By Jeffrey Norris | USCF.edu | April 17, 2013
Smoking tobacco through a hookah is a pastime gaining popularity among the college crowd, but many of them mistakenly believe that using the fragrant water pipe is less harmful than smoking cigarettes.
In a new study at UC San Francisco, researchers measuring chemicals in the blood and urine concluded that hookah smoke contains a different – but still harmful – mix of toxins. The findings are published in Cancer Epidemiology, Biomarkers & Prevention, a journal of the American Association for Cancer Research.
UCSF research chemist Peyton Jacob III, PhD, and UCSF tobacco researcher Neal Benowitz, MD, both based at San Francisco General Hospital and Trauma Center, say hookah use exposes smokers to higher levels of carbon monoxide, especially hazardous to those with heart or respiratory conditions, and to higher levels of benzene, long associated with leukemia risk.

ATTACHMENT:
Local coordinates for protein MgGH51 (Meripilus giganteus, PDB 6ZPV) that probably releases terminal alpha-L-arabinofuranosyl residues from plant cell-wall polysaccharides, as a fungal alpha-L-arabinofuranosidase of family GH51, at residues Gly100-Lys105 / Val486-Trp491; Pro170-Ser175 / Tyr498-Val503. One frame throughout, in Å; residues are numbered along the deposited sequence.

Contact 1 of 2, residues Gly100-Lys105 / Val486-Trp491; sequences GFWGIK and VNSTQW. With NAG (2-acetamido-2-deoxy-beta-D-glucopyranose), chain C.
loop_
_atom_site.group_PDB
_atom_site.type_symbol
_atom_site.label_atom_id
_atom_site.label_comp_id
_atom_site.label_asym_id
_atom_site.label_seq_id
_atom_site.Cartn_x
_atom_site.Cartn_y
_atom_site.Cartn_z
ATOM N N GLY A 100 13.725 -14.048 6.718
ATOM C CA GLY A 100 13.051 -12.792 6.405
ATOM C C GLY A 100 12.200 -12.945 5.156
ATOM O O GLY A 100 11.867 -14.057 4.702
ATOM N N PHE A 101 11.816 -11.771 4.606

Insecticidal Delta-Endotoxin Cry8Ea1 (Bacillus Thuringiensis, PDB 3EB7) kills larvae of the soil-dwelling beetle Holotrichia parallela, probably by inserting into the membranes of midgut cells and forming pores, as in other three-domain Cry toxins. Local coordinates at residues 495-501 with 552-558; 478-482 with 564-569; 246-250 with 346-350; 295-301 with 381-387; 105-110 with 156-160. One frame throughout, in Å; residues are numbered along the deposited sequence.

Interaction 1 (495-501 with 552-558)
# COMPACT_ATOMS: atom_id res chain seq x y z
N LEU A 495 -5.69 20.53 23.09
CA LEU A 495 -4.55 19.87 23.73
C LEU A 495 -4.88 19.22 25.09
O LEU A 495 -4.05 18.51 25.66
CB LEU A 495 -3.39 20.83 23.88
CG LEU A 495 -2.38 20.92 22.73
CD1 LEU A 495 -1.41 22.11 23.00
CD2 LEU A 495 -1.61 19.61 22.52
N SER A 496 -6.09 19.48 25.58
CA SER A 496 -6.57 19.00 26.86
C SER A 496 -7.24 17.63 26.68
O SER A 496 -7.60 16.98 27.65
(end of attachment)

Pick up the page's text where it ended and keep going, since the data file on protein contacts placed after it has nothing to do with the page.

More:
"People want to know if it is a lesser health risk if they switch from cigarettes to smoking a water pipe on a daily basis,” Jacob said. “We found that water-pipe smoking is not a safe alternative to cigarette smoking, nor is it likely to be an effective harm-reduction strategy."
And compared to non-smokers, Benowitz said, “If you are smoking from a hookah daily, you are likely to be at increased risk for cancer.”
Smoking tobacco from a hookah is common in many Middle Eastern countries. In the United States, water pipe tobacco usage traditionally had been most popular among people of Middle Eastern ancestry.
However, a 2009 survey found that three in 10 university students had smoked tobacco from a water pipe on at least one occasion, with hookah use being disproportionately popular among white students, males, and fraternity and sorority members.
Toxins Unique to Hookah Smoking
The UCSF study included eight men and five women, all of whom had previous experience smoking cigarettes and using water pipes. Benowitz and Jacob had the volunteers smoke an average of three water pipe sessions or 11 cigarettes per day.